“Women, children are the biggest victims of war…” while rightly said by many, it is a debatable phrase. Not to make light of the sacrifices of the soldiers (mostly men) who fight on the frontlines but there is an undeniable trail of collateral damage in every army’s wake. It’s the other side of the metaphorical coin of war and this is the side shown in Rosner’s debut novel.
The Yellow Bird Sings by Jennifer Rosner is my last book for the #PanMacHistoricalReadthon hosted by Pan MacMillan India. It’s a beautiful and heart-breaking story of a Jewish mother-daughter duo from Poland in 1941 – during World War 2. It’s covers their harrowing journey from 1941 till 1965, and makes an account of their suffering, their hope, their sacrifices and most importantly their unconditional love.
As Doris Weatherford wrote, “War holds many ironies, and among them is its liberating effect on women.” But war also results in the special degradation of women, often as victims of sexual violence. The Yellow Bird Sings shares an account of the horrible sacrifices made by the mother – Roza to fend for herself and her child Shira.
When Roza’s husband and parents are killed by the Nazi troops, her daughter and she somehow manage to escape from their hometown. After running many miles and hiding for many days, she finds a barn and chooses to hide in the hay stacks there. When discovered by the family that owns the barn, they are allowed to stay there for two nights and no more. Of course, Roza and her 5-year old daughter Shira have to stay incognito the whole time. She creates simple hand gestures which her daughter can identify and use when they’re required to remain completely silent. Like any small child, Shira is quite restless which is a constant source of fear for her mother who has kept many of the harsh truths hidden from her in an attempt to leave the child’s innocence untarnished. Music is one of the many bonds between the two and Shira happens to be a prodigious child in that field. Shira has grown up around folks who love music, her grandfather would make violin, her mother and father would occasionally play it. It’s cathartic to realize that music truly is one thing that helps people in the hardest of times.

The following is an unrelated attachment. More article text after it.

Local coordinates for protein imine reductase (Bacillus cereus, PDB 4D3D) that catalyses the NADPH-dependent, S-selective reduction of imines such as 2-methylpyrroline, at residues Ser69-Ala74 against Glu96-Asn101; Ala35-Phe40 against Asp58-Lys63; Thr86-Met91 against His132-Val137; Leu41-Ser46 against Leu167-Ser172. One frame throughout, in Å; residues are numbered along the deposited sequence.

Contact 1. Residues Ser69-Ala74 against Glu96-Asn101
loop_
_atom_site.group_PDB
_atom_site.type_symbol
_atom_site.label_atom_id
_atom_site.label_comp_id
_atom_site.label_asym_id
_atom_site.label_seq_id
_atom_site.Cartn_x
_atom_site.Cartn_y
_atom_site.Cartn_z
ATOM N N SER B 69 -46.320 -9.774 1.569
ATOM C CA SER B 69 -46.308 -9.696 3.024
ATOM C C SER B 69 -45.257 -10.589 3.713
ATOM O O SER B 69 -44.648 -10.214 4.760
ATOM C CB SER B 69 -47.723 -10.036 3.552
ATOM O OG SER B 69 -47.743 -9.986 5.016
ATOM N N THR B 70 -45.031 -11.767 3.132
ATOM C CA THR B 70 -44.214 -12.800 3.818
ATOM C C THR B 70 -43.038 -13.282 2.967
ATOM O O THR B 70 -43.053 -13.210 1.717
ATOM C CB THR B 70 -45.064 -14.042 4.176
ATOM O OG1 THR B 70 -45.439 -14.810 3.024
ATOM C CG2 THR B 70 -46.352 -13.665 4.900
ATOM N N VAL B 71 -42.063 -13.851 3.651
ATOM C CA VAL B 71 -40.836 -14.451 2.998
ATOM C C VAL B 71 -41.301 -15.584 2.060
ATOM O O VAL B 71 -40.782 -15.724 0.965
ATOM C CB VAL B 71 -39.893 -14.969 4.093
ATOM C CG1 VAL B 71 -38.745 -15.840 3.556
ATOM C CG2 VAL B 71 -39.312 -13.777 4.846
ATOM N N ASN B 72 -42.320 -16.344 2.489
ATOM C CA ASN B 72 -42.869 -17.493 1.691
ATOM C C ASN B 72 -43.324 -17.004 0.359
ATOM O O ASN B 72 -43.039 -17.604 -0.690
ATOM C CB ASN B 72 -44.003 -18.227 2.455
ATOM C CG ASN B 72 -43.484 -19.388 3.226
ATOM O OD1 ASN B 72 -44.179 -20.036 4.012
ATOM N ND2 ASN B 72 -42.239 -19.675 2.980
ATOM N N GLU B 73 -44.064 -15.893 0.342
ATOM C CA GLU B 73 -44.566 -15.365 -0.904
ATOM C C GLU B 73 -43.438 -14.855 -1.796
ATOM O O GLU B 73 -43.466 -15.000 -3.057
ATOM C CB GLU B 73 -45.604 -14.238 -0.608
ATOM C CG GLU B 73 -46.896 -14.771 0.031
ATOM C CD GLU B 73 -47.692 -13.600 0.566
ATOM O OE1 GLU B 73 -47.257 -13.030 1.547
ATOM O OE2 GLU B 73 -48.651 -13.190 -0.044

The story trudges through numerous heart-wrenching incidents and made me cry more than once. I even felt like putting the book down at one point of time, but the sheer strength and love shown by Roza for life and her daughter kept me going. There comes a point when Roza must send Shira away to give her a better chance at life and I felt the air leave my lungs in that moment. The ending too is bittersweet, but that’s what war is like right? You never know what’s waiting on the other side, even when the war has come to a supposed end.
I undoubtedly give this book 4 out of 5 bookmarks! Though this book made me cry and I’d probably re-read it at some point again, I wasn’t satisfied by the symbolism of the yellow bird with which the story ends. I yearned to read more on Shira’s and Roza’s reunion after over 20 years, as they must’ve yearned to see each other then. That said, I’d still highly recommend this book to read. If you’re interested in the narratives based around World War 2, go ahead read it. If you’re interested in music, go ahead and read it. But most of all, read it because it’s a story worth reading.